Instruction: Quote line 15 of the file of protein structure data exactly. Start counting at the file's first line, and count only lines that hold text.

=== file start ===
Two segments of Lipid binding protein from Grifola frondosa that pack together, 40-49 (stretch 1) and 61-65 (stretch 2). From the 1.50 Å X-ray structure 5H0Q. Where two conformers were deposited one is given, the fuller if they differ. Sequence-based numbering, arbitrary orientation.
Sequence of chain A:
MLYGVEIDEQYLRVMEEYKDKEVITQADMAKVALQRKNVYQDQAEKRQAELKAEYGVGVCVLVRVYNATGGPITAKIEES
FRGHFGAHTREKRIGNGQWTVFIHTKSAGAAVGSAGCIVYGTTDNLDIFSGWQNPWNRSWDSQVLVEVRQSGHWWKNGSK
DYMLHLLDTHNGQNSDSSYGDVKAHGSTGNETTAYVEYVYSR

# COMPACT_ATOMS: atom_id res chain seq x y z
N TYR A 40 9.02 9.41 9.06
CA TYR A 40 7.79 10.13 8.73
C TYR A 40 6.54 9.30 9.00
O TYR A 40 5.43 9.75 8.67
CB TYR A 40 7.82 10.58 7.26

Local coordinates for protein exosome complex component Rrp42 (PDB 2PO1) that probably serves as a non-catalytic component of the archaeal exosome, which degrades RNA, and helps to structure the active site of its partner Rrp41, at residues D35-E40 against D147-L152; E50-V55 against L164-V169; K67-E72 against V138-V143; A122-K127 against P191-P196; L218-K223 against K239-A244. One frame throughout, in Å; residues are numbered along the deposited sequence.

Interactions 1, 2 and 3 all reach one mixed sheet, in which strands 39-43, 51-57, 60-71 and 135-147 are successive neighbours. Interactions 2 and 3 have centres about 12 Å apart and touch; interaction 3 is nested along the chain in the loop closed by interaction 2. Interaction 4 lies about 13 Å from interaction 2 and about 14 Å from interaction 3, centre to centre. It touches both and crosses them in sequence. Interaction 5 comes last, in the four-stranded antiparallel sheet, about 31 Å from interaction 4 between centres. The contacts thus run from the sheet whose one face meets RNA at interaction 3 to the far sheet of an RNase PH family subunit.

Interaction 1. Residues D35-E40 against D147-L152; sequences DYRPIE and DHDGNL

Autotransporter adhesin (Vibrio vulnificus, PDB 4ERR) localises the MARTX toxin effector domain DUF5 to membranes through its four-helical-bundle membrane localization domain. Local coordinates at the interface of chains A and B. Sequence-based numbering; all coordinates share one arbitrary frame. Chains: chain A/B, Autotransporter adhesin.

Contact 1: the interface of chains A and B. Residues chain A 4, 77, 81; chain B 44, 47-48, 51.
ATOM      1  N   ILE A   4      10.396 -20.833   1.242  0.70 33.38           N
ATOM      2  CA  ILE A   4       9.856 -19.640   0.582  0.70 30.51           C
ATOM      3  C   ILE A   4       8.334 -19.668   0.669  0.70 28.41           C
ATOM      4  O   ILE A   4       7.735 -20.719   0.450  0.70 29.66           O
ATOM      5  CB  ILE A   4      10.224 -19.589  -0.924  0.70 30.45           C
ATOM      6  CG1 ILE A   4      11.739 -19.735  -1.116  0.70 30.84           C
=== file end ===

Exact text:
Autotransporter adhesin (Vibrio vulnificus, PDB 4ERR) localises the MARTX toxin effector domain DUF5 to membranes through its four-helical-bundle membrane localization domain. Local coordinates at the interface of chains A and B. Sequence-based numbering; all coordinates share one arbitrary frame. Chains: chain A/B, Autotransporter adhesin.